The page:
Taoist Self-Healing Meditation is a passive Yin method that uses focused meditation to stimulate the finer details of the body’s Qi and its energy field, and to promote healing. The Self-Healing Qigong Exercise is an active Yang technique that stimulates the individual’s energy field function and encourages dynamic active power and improved physical function. This method also stimulates the Qi energy that has been developed and gained through practice of Qigong Dai and Microcosmic Orbit methods.

All four forms work as a complimentary whole that conditions the body to an optimal state – balanced, strong, vital and healthy. They combine to cover more depth and detail than any other beginner forms and are thus very beneficial to health, energy levels and general well-being.

Brief introduction of Level 2 & Level 3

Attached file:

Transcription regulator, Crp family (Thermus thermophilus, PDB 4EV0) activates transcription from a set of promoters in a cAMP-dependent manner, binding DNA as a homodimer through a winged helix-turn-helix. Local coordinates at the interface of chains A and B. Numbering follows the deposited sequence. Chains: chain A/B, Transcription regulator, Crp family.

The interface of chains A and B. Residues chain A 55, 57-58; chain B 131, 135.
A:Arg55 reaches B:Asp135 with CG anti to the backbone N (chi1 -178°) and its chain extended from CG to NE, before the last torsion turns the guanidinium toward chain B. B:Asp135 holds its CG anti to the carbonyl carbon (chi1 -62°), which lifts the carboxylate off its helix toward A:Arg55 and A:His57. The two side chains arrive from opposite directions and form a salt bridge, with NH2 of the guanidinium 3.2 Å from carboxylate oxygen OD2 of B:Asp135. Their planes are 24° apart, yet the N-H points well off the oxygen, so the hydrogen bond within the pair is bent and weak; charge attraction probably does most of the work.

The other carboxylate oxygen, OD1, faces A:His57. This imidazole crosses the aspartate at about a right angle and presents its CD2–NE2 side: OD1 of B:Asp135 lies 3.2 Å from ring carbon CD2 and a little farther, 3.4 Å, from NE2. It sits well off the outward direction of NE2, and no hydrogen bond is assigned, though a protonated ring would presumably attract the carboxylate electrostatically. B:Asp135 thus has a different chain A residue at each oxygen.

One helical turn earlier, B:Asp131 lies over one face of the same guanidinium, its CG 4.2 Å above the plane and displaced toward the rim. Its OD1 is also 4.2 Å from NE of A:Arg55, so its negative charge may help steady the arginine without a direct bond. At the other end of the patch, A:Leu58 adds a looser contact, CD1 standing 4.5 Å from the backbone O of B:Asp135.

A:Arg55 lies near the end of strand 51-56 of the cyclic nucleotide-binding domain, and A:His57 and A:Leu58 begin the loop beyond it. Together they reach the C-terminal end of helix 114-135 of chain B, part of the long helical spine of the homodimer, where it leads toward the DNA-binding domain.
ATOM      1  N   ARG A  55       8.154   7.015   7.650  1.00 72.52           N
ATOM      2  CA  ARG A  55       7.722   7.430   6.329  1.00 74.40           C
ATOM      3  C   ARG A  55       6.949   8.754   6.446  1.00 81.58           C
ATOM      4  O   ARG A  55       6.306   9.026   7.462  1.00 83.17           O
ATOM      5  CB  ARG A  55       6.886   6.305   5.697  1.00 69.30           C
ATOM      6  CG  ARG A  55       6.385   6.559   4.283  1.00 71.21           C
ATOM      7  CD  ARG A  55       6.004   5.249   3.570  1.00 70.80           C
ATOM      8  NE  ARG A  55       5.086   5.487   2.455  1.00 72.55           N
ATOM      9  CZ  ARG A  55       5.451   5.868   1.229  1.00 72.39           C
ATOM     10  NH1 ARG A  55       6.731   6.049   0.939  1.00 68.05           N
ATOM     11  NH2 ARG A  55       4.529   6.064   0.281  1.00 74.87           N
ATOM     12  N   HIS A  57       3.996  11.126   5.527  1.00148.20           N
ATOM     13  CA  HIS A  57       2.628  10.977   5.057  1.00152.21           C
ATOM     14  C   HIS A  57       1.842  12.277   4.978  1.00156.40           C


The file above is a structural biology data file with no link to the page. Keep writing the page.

Level 2 (Advanced) and Level 3 (Master) are suitable for people who are interested in becoming a Qigong healer or instructor, and / or in higher levels of self-development. The Advanced techniques are effective in increasing Qi energy power, opening the flow of energy and the final / extra meridians, activating energy centers, preventing disease, and strengthening the power to work for and help others.

Advanced Qigong also recognizes the existence of an energy field that is part of our form as humans, totally functional and essential, to be understood and perceived in its relationship to health and to human beings’ totality, function, and potential. Improving the permeability and function of this energy field is another goal in advanced training.

At Master level, the training focuses more on Shen, or spirit, with the aim of developing and improving wisdom, awareness, and special abilities, so that thoughts and behaviour begin to follow true human nature. A multi-faceted approach is taken to help the individual understand themselves, the universe, and the Tao, and thus the true meanings of human existence.